SouthBound: Poet Maurice Manning On Writing About Abe Lincoln, And Finding Inspiration In The Woods
Maurice Manning writes poems about turnips, and copperheads, and tire swings, and a woman who gets her apron strings caught in an old wringer washer. His work is dug from the ground of the Kentucky farmland where he lives. But it’s also elevated, universal, as high and expansive as the stars.
Manning was a Pulitzer Prize finalist for an earlier book of poems called “The Common Man.” He’s got a new book out just this week called “Railsplitter,” which is a series of poems written in Abraham Lincoln’s voice from beyond the grave. It’s a tribute to another plainspoken man with visions of something bigger.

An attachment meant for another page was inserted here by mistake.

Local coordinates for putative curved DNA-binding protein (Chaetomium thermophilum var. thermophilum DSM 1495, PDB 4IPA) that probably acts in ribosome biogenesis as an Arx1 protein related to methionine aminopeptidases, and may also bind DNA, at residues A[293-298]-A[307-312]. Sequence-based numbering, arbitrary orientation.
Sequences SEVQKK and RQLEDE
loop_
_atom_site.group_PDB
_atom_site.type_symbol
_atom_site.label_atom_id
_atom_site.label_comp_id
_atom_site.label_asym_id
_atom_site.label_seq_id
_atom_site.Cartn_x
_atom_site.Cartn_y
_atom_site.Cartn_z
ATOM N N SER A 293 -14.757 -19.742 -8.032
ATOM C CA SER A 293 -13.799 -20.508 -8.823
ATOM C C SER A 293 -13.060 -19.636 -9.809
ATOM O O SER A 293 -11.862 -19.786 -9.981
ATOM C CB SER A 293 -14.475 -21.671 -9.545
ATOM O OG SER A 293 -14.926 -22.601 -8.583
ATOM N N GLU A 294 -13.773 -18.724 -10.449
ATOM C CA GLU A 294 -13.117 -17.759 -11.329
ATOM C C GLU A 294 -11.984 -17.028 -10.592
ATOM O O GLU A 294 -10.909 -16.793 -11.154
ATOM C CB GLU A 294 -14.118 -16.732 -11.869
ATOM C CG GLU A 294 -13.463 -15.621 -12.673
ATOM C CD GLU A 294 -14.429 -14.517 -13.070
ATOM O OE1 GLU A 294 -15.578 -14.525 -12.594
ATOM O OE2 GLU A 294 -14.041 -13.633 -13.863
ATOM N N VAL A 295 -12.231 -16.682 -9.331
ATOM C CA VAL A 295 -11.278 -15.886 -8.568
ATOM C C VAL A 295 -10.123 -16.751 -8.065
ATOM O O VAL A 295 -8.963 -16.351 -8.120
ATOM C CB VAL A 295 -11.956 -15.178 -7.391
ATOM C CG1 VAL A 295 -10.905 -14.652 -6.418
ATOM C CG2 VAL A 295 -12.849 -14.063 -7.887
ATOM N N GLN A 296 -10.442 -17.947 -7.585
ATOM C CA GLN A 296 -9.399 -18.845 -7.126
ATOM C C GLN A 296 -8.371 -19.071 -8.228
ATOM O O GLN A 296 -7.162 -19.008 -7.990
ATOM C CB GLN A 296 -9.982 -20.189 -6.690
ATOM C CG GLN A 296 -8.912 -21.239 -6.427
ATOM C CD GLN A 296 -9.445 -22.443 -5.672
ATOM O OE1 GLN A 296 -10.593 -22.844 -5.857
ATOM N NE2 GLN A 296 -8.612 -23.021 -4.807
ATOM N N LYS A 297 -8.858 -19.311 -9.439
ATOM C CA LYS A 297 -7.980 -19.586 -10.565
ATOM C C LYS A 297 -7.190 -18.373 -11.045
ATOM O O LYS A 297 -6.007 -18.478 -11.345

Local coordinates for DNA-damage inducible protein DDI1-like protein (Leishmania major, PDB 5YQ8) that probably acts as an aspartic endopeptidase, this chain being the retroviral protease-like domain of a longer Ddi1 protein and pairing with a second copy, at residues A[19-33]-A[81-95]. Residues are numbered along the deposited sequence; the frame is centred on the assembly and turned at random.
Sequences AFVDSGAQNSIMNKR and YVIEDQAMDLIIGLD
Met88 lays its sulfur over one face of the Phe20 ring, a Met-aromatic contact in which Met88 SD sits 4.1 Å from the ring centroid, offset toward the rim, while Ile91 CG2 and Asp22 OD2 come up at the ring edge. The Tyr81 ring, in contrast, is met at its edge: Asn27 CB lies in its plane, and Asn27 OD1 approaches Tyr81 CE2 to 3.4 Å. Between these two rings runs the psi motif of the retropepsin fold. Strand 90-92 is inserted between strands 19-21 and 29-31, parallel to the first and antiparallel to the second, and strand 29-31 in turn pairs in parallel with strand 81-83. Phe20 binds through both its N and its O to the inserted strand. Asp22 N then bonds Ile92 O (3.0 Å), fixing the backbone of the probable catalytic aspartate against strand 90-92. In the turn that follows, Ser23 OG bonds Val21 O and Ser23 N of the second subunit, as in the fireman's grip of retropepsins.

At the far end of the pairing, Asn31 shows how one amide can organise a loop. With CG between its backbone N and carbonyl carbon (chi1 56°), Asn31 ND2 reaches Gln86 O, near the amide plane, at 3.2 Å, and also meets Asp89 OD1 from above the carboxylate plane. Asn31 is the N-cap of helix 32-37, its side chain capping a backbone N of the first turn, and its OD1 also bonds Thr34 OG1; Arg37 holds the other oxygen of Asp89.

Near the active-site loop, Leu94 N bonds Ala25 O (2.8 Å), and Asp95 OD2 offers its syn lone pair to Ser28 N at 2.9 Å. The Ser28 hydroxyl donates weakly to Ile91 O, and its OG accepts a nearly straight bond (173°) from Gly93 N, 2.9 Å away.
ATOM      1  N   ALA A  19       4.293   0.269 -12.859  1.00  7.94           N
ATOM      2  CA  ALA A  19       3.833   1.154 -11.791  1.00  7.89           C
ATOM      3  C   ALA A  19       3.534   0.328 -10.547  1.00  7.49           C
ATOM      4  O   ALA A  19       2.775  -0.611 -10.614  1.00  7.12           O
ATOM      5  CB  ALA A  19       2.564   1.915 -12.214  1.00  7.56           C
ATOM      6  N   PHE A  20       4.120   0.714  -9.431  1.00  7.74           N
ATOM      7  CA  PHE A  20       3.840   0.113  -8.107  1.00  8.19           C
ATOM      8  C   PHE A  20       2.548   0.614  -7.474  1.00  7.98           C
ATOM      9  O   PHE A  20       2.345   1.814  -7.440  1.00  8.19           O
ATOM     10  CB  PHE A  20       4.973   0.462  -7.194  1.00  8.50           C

Let's keep the conversation going. Who do you want to hear from next on the SouthBound podcast?
- Manning's new book, "Railsplitter"
- A profile from Garden & Gun magazine
- Reading his poem "A Wringer Washer on a Porch"
- A 40-minute British documentary on Maurice, if you want an even deeper dive
New episodes of SouthBound come out every other Wednesday. Subscribe: